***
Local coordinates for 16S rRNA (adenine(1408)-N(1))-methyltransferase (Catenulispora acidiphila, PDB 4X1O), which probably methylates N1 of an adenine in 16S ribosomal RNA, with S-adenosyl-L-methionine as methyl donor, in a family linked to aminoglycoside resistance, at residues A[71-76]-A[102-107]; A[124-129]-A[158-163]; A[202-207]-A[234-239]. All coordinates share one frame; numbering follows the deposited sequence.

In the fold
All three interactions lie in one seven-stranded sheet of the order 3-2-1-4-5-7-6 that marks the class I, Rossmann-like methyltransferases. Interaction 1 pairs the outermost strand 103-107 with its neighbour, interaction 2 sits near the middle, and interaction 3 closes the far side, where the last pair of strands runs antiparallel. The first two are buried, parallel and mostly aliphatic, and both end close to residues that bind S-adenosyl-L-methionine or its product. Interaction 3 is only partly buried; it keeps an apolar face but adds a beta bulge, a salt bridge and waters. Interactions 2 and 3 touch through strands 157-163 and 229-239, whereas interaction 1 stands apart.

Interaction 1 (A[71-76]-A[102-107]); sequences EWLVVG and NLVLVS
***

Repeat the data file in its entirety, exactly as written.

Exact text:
Local coordinates for 16S rRNA (adenine(1408)-N(1))-methyltransferase (Catenulispora acidiphila, PDB 4X1O), which probably methylates N1 of an adenine in 16S ribosomal RNA, with S-adenosyl-L-methionine as methyl donor, in a family linked to aminoglycoside resistance, at residues A[71-76]-A[102-107]; A[124-129]-A[158-163]; A[202-207]-A[234-239]. All coordinates share one frame; numbering follows the deposited sequence.

In the fold
All three interactions lie in one seven-stranded sheet of the order 3-2-1-4-5-7-6 that marks the class I, Rossmann-like methyltransferases. Interaction 1 pairs the outermost strand 103-107 with its neighbour, interaction 2 sits near the middle, and interaction 3 closes the far side, where the last pair of strands runs antiparallel. The first two are buried, parallel and mostly aliphatic, and both end close to residues that bind S-adenosyl-L-methionine or its product. Interaction 3 is only partly buried; it keeps an apolar face but adds a beta bulge, a salt bridge and waters. Interactions 2 and 3 touch through strands 157-163 and 229-239, whereas interaction 1 stands apart.

Interaction 1 (A[71-76]-A[102-107]); sequences EWLVVG and NLVLVS